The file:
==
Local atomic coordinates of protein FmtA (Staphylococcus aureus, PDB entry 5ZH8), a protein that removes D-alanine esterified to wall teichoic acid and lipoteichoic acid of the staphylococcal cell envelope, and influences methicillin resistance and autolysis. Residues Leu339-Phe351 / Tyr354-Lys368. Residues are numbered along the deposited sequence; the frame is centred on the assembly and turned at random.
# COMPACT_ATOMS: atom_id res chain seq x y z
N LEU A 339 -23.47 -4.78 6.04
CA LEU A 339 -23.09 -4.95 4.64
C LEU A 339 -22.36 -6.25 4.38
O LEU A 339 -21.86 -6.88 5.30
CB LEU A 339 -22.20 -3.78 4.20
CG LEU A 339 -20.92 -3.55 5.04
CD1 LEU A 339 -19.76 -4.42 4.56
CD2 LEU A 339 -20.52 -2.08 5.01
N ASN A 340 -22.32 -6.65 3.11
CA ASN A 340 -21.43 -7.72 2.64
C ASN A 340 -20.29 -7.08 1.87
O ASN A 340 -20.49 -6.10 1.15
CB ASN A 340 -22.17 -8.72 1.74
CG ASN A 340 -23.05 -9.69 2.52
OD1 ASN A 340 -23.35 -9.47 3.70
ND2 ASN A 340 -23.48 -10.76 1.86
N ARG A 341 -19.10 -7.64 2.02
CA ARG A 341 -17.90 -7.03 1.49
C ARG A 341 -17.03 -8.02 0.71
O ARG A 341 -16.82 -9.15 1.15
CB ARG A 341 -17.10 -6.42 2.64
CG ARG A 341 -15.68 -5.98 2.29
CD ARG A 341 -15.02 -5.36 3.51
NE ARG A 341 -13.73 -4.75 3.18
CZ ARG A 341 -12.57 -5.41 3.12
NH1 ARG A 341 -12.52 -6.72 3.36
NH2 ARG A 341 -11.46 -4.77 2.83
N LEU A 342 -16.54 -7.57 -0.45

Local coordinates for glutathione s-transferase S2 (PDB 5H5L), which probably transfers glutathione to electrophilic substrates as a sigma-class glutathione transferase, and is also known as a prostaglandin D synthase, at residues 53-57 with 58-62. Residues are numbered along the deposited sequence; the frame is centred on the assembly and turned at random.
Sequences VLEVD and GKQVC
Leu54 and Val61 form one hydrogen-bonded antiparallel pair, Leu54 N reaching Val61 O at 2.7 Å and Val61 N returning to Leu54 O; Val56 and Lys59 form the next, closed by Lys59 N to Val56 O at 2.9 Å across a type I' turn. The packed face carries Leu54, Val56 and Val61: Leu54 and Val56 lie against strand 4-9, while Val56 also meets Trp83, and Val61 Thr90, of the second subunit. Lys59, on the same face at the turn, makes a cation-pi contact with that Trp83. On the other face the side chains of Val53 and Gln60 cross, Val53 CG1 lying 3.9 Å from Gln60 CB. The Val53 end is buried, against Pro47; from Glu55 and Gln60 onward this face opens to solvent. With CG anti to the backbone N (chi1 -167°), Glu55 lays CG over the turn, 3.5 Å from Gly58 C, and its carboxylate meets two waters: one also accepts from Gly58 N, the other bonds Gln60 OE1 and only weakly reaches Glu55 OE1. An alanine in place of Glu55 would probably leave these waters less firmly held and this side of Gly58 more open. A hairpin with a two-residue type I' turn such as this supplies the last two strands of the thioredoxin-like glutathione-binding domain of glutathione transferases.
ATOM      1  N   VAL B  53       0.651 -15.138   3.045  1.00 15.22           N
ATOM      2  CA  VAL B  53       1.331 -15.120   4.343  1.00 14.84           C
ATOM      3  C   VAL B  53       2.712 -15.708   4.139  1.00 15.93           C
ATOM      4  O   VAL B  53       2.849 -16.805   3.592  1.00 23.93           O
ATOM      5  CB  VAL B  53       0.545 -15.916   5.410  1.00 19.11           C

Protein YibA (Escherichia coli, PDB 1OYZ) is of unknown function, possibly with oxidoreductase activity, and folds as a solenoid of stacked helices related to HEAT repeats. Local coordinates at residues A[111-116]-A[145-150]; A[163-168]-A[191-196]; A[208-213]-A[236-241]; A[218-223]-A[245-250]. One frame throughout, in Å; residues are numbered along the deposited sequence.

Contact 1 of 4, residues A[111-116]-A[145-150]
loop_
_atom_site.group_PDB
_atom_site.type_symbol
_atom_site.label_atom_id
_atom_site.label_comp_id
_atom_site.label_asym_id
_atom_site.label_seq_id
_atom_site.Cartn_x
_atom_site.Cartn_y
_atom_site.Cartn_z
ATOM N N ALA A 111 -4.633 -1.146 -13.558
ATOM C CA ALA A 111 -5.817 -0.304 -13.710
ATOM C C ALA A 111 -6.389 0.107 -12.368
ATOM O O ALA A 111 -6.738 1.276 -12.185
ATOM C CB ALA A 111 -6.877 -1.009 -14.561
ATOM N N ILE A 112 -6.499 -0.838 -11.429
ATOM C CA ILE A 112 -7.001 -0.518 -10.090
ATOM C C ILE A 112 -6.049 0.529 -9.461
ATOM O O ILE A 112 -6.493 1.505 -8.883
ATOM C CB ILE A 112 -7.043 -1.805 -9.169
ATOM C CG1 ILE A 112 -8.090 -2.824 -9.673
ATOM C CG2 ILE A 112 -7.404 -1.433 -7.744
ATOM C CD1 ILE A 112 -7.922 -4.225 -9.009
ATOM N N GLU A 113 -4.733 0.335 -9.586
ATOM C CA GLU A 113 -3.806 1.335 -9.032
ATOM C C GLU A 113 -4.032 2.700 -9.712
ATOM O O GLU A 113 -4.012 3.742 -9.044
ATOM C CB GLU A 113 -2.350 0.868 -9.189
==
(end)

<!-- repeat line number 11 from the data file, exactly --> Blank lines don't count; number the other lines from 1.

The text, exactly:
N ASN A 340 -22.32 -6.65 3.11